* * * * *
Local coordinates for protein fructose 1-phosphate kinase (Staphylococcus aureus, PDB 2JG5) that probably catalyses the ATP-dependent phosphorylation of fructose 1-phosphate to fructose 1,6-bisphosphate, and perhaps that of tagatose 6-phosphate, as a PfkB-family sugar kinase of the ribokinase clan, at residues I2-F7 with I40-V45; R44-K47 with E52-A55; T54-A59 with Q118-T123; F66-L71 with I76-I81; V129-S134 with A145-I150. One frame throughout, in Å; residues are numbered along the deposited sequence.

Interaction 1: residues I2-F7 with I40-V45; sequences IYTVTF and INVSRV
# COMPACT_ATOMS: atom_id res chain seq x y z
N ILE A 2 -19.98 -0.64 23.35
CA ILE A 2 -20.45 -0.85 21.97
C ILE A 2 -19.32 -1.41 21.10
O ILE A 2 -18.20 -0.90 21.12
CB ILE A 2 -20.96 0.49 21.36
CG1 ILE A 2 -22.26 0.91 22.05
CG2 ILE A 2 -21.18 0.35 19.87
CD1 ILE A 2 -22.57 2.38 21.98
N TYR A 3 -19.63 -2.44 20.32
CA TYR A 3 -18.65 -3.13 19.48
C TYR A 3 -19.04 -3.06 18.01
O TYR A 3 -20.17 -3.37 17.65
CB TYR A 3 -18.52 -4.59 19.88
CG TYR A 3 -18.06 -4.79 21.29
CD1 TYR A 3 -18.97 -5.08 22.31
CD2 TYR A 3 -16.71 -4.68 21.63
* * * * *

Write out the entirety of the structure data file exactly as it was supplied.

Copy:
Local coordinates for protein fructose 1-phosphate kinase (Staphylococcus aureus, PDB 2JG5) that probably catalyses the ATP-dependent phosphorylation of fructose 1-phosphate to fructose 1,6-bisphosphate, and perhaps that of tagatose 6-phosphate, as a PfkB-family sugar kinase of the ribokinase clan, at residues I2-F7 with I40-V45; R44-K47 with E52-A55; T54-A59 with Q118-T123; F66-L71 with I76-I81; V129-S134 with A145-I150. One frame throughout, in Å; residues are numbered along the deposited sequence.

Interaction 1: residues I2-F7 with I40-V45; sequences IYTVTF and INVSRV
# COMPACT_ATOMS: atom_id res chain seq x y z
N ILE A 2 -19.98 -0.64 23.35
CA ILE A 2 -20.45 -0.85 21.97
C ILE A 2 -19.32 -1.41 21.10
O ILE A 2 -18.20 -0.90 21.12
CB ILE A 2 -20.96 0.49 21.36
CG1 ILE A 2 -22.26 0.91 22.05
CG2 ILE A 2 -21.18 0.35 19.87
CD1 ILE A 2 -22.57 2.38 21.98
N TYR A 3 -19.63 -2.44 20.32
CA TYR A 3 -18.65 -3.13 19.48
C TYR A 3 -19.04 -3.06 18.01
O TYR A 3 -20.17 -3.37 17.65
CB TYR A 3 -18.52 -4.59 19.88
CG TYR A 3 -18.06 -4.79 21.29
CD1 TYR A 3 -18.97 -5.08 22.31
CD2 TYR A 3 -16.71 -4.68 21.63